Fact Sheets And Publications

Browse available resources.
You have questions. We have answers!
Contact UD Extension staff.
Read our latest accomplishments!
Find out how YOU can get involved!
Hands-on experiential learning for UD undergrads!
Submit a sample today.
Analyses to help manage your land.
Chat with a DE Master Gardener.
Protect your family, friends and community.
Protect your flock.

Ash Rust

Description and Damage

Ash rust, caused by the rust fungus Puccinia sparganioides, is a disease which infects white and green ash in Delaware. Black ash is also reported as a host where it occurs. Leaves, petioles and green twigs are infected. Ash rust, like many rust diseases, needs two different hosts to complete its complicated life cycle. The alternate host for ash rust is marsh and cord grass (Spartina spp.and Distichlis spicata) which is found in coastal areas. The range of infected marsh and cord grass are has not been determined in Delaware.

Symptoms on ash appear in mid-May as small yellow to yellow-orange spots on upper leaf surfaces. About ten days later bright orange-yellow clusters of aecia (fungal spore producing structures) became apparent on leaf undersurfaces. Leaves often become distorted and petioles and twigs may develop wart-like swellings which also bear clusters of aecia. Leaves with infected petioles wilt and die. By early June affected leaf tissue on ash begins to die and severely affected trees appear scorched. By early July defoliation of heavily infected trees is well advanced. In some cases, infected trees may push a flush of new growth. Repeatedly infected trees may be predisposed to winter damage and to secondary infection by wood decay organisms. In the early 1980’s and in the mid 90’s we experienced severe ash rust on green ash planted as street trees in New Castle County, DE and elsewhere, but the occurrence has been very sporadic since that time. Ash rust is considered a minor disease but spectacular when present since the symptoms are so striking.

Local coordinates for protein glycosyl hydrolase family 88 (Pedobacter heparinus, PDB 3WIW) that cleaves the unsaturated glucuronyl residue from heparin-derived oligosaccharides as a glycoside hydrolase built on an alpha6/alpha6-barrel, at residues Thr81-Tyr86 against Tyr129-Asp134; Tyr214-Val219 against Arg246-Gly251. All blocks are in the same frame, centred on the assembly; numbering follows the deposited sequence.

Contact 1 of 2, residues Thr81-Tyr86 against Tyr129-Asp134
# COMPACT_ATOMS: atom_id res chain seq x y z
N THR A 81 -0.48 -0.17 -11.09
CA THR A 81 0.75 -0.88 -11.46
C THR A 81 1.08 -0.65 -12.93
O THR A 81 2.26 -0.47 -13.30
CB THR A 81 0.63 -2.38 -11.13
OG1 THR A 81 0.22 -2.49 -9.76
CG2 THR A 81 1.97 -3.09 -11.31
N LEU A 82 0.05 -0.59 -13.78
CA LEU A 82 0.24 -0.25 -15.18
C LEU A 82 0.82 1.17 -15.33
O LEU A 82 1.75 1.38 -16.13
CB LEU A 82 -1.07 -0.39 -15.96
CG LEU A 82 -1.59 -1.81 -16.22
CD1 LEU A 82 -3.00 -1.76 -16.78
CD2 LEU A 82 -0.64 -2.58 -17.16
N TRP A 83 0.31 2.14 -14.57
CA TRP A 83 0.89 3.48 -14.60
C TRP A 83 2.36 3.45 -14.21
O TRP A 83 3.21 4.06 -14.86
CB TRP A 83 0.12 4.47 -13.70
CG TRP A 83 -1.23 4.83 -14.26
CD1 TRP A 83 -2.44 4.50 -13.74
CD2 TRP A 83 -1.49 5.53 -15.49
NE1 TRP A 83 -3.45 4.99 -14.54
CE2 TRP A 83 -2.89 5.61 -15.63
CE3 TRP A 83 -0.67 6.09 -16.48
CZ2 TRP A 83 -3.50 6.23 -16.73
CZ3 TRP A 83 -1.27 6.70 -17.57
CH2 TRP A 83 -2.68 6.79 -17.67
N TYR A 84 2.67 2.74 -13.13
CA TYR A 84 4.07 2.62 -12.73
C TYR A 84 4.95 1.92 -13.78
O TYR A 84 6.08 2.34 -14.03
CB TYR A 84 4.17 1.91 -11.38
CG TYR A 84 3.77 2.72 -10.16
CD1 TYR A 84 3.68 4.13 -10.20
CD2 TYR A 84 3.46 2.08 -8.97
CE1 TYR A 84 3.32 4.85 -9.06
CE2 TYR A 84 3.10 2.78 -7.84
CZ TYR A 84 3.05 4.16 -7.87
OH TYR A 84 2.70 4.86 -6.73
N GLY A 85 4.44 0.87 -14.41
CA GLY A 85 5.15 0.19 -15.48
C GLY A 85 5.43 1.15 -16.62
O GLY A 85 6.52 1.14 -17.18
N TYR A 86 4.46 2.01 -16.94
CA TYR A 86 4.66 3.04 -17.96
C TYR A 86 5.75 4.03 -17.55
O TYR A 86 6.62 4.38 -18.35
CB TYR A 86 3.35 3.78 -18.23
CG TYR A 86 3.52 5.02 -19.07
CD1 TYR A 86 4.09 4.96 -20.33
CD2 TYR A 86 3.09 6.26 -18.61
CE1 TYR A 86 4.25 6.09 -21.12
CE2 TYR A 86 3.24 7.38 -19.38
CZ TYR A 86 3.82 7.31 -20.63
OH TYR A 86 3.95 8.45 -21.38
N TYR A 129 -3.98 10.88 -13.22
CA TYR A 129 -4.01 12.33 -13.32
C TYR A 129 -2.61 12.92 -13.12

Life cycle

The ash rust fungus has five spore stages of which two must occur on alternate hosts for infection of ash to occur. In the spring, teliospores infect the current-year tissues of ash, causing spermogonia and then aecia to develop. Aeciospores are blown to the alternate hosts (marsh and cord grasses) on which uredinia develop in early summer. During the summer, urediniospores repeatedly infect cord or marsh grass. Uredinia eventually develop into brownish-black telia in the fall. These teliospores then infect the ash the following spring if weather conditions are favorable for infection.


Because the disease occurs sporadically, control is rarely needed, especially if the infected tree is otherwise healthy. It is very difficult to predict if the disease is going to occur and preventative fungicide applications would be the only option for control. It is suggested that trial applications of Systhane WSP (myclobutanil) or Immunox for homeowners could be applied in situations where infections would threaten valuable landscape specimens. Apply 2-3 times, beginning as leaves are expanding, then once or twice again at ten day to two week intervals. Spraying after infection has occurred will not result in control, preventative spraying is essential.

Revised 7/19/2012
Robert P. Mulrooney,
Extension Plant Pathologist (photos are also credited to Mulrooney)
Nancy F. Gregory,
Plant Diagnostician

UD Cooperative Extension

This institution is an equal opportunity provider.

In accordance with Federal law and U.S. Department of Agriculture policy, Cooperative Extension is prohibited from discriminating on the basis of race, color, national origin, sex, age, or disability.